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Yet another study names Florida the most deadly place to be a cyclist

A Tampa Police officer removes a bicycle that was involved in an accident laying on eastbound of Fowler Avenue in Tampa in November 2016. The Governors Highway Safety Association, with funding from State Farm insurance, published a study on Aug. 24, 2017, that shows Florida had the nation's highest proportion of bicyclist fatalities at 7.4 percent in 2015. [OCTAVIO JONES | Times files]
Published Aug. 24, 2017

Riding a bicycle in Florida can be deadly, and and yet another study has put the state at the top of the list of the most dangerous places to take your bike out on local roads.

The Governors Highway Safety Association, with funding from State Farm insurance, published a study Thursday that shows Florida had the nation's highest proportion of bicyclist fatalities at 7.4 percent in 2015.

Researchers also found that bike deaths across the country are on an incline — 12.2 percent — and are outpacing the overall rise in traffic fatalities.

The study used 2015 data because it was the most recent complete data available.

READ MORE: Overnight crashes reinforce danger for bicyclists on Pinellas roads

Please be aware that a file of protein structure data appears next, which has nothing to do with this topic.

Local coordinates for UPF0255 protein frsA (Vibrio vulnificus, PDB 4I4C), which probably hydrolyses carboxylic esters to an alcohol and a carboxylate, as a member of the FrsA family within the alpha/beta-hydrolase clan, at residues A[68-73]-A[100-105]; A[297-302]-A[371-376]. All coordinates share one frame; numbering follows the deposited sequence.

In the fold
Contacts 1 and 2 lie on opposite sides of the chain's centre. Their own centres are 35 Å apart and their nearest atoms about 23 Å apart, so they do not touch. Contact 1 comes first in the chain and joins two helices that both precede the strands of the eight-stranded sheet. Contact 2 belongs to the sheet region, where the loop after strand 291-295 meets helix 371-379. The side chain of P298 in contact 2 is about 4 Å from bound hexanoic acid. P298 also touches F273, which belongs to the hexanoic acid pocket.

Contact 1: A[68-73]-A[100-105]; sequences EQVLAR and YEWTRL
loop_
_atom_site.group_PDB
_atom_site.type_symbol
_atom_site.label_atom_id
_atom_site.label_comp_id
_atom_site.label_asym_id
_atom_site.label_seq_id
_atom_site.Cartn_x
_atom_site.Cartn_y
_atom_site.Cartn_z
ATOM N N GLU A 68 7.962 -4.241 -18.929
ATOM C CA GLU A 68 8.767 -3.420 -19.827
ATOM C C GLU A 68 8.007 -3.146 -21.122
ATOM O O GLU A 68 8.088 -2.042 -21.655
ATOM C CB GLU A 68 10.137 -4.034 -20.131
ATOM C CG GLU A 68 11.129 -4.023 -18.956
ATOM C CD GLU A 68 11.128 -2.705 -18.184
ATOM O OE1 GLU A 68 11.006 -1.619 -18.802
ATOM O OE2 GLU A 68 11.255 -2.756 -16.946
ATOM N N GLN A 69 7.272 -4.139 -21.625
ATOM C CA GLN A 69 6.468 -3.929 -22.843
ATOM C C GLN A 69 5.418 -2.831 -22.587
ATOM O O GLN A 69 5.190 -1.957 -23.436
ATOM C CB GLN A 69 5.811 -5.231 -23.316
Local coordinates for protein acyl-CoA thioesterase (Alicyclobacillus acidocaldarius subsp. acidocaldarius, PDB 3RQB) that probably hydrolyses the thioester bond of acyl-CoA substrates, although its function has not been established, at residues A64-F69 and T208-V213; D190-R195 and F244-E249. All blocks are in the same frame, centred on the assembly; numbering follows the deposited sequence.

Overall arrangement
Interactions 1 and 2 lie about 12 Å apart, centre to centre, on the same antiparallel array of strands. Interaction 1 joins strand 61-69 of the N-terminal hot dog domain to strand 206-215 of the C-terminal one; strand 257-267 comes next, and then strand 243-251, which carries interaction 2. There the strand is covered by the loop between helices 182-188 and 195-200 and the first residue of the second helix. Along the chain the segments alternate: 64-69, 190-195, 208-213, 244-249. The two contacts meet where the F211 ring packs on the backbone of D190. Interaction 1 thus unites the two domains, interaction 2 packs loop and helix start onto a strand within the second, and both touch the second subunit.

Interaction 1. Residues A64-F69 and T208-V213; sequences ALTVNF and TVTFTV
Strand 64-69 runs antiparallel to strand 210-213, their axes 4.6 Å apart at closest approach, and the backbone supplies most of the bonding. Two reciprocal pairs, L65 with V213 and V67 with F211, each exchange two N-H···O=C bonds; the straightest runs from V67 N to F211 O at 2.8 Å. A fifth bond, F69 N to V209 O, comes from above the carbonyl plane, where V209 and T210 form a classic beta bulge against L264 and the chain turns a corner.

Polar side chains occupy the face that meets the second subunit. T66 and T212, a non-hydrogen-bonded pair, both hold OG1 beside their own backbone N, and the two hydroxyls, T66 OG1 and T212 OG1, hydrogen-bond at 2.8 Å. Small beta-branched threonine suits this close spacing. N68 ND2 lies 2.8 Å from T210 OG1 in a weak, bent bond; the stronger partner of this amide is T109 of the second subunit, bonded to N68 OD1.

Experts say Florida's roadways were built with cars in mind, not pedestrians or cyclists. Decades ago it used to be children who died most often in bike fatalities. Now, it's adults. The study found the average age of those who died in 2015 to be 45.

Tampa Bay is playing right into that statistic. On July 12, a 45-year-old was hit and killed in Clearwater after police say he drove his bike into the path of a car. The month before, a 42-year-old died after a car hit him and then fled the scene in St. Petersburg.

Time and time again, studies show the risks facing Florida cyclists.

A Centers for Disease Control and Prevention analysis from 2008 to 2012 found the state had the highest rate of bicycling deaths in the continental U.S.

A report released this year by Smart Growth America placed the top seven most dangerous metropolitan communities for pedestrians in Florida, including Tampa-St. Petersburg-Clearwater at No. 7.

The bulk of the incidents are blamed on distracted drivers. Often, those drivers are on their cellphones or texting while behind the wheel.

You can checkout the new report here.

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